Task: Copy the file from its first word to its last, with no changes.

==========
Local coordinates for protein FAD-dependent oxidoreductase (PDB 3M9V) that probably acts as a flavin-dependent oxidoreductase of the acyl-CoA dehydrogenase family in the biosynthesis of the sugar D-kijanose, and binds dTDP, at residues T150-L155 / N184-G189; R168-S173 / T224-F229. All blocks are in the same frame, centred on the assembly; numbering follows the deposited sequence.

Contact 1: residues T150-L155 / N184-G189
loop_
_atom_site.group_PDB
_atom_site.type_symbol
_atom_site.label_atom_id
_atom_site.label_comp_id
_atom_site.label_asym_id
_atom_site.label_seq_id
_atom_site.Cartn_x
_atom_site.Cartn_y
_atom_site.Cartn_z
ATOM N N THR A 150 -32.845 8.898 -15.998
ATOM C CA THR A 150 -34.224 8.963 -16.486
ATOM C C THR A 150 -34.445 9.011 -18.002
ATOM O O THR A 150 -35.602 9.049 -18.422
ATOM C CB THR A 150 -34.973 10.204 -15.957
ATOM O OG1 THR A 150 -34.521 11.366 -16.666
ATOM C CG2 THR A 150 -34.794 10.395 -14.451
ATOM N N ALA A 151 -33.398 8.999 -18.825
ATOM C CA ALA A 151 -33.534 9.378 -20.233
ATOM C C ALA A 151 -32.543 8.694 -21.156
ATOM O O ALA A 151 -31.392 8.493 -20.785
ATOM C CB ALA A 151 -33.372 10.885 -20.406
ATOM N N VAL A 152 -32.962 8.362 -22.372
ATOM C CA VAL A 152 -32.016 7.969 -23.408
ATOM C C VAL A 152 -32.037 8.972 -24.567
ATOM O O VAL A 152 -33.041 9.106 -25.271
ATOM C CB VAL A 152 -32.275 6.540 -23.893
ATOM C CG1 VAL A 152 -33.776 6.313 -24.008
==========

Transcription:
Local coordinates for protein FAD-dependent oxidoreductase (PDB 3M9V) that probably acts as a flavin-dependent oxidoreductase of the acyl-CoA dehydrogenase family in the biosynthesis of the sugar D-kijanose, and binds dTDP, at residues T150-L155 / N184-G189; R168-S173 / T224-F229. All blocks are in the same frame, centred on the assembly; numbering follows the deposited sequence.

Contact 1: residues T150-L155 / N184-G189
loop_
_atom_site.group_PDB
_atom_site.type_symbol
_atom_site.label_atom_id
_atom_site.label_comp_id
_atom_site.label_asym_id
_atom_site.label_seq_id
_atom_site.Cartn_x
_atom_site.Cartn_y
_atom_site.Cartn_z
ATOM N N THR A 150 -32.845 8.898 -15.998
ATOM C CA THR A 150 -34.224 8.963 -16.486
ATOM C C THR A 150 -34.445 9.011 -18.002
ATOM O O THR A 150 -35.602 9.049 -18.422
ATOM C CB THR A 150 -34.973 10.204 -15.957
ATOM O OG1 THR A 150 -34.521 11.366 -16.666
ATOM C CG2 THR A 150 -34.794 10.395 -14.451
ATOM N N ALA A 151 -33.398 8.999 -18.825
ATOM C CA ALA A 151 -33.534 9.378 -20.233
ATOM C C ALA A 151 -32.543 8.694 -21.156
ATOM O O ALA A 151 -31.392 8.493 -20.785
ATOM C CB ALA A 151 -33.372 10.885 -20.406
ATOM N N VAL A 152 -32.962 8.362 -22.372
ATOM C CA VAL A 152 -32.016 7.969 -23.408
ATOM C C VAL A 152 -32.037 8.972 -24.567
ATOM O O VAL A 152 -33.041 9.106 -25.271
ATOM C CB VAL A 152 -32.275 6.540 -23.893
ATOM C CG1 VAL A 152 -33.776 6.313 -24.008